At the Ref Desk (5/12/20): We have entered the Age of Lookups. [more...]

User-Centered Design Requires Actual Users

Submitted by Leo Klein on Thu, 2/15/07 (12:19pm)

I've been going through a lot of material in anticipation of my talk at National Louis-Benedictine next week.


It's amazing how many people say their approach is "User-centered". They talk about it as if it were something new. "Our innovation," they proudly declare, "is that we're finally making users the center of our design".

I'm happy to hear it! On the other hand, I can't really imagine a person or institution ever claiming NOT to be user-centered. Why hell, even the Library at Alexandria probably thought it was user-centered.

And who wouldn't? As an institution, you just don't go around saying, 'our new policy is to completely neglect the needs of our users (and oh, BTW, would you like to help contribute either financially or otherwise to this worthy goal)'.

It just doesn't happen.

(more after the jump...)


But the other thought that grips me when I hear how user-focused everything has become, is: well, have you asked any actual users?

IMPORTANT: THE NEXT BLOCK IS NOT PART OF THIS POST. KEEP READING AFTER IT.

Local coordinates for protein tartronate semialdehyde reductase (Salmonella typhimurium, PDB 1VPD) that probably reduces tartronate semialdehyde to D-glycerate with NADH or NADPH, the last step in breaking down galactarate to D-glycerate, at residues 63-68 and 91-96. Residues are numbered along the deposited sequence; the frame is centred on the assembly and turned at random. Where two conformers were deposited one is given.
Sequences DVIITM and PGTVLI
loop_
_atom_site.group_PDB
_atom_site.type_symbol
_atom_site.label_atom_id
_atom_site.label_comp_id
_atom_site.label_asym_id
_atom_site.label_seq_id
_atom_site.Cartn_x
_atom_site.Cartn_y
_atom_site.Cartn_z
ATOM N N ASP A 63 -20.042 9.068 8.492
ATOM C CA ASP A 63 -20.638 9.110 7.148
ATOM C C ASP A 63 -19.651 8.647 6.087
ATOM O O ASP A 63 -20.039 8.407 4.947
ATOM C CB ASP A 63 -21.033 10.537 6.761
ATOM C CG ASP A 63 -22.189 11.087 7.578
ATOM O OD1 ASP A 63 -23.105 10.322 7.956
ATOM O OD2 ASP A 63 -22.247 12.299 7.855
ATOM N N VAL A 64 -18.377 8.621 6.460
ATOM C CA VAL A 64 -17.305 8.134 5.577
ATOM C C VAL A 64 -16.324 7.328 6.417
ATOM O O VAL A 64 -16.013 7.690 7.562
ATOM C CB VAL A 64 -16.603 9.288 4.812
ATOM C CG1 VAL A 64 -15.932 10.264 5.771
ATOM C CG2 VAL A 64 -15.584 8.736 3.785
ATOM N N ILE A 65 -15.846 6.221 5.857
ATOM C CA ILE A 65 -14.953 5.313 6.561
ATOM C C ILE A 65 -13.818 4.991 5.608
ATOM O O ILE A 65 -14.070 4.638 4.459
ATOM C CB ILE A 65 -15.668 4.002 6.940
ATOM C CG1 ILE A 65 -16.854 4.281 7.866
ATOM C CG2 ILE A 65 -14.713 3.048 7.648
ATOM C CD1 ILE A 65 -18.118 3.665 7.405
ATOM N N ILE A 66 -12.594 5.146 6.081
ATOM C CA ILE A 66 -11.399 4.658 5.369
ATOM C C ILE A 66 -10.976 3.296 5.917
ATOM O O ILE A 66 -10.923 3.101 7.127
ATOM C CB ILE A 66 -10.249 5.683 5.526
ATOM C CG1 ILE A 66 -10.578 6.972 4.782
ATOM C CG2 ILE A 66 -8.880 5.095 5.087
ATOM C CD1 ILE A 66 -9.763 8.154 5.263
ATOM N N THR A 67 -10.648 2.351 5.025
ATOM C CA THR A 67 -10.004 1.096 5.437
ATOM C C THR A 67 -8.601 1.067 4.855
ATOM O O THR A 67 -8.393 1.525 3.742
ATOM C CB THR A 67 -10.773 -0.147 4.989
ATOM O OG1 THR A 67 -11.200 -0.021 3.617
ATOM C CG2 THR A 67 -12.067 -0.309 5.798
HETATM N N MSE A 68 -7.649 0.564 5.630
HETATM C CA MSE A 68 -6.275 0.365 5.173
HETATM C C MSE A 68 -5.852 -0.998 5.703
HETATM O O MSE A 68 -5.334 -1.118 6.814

And I'm not talking of the theoretical kind.

Every day we're got users in the tens, hundreds or even thousands -- depending on the institution -- literally cramming through our doors. Each one of them is a potential gold mine of information on just how user-centered our services are.

That's why I'm always confused by the level of theory in library discussions; Especially when there are so many opportunities to actually test out our assumptions.


The greatest advance in web technology came -- not with any particular technological innovation -- but when we realized that developing systems isn't an armchair operation and that the smartest thing to do -- the safest thing to do -- is to actually go out and grab one of those people we spend so much time talking about.

It's keeps us anchored on Planet Earth -- and the results are so much more satisfying.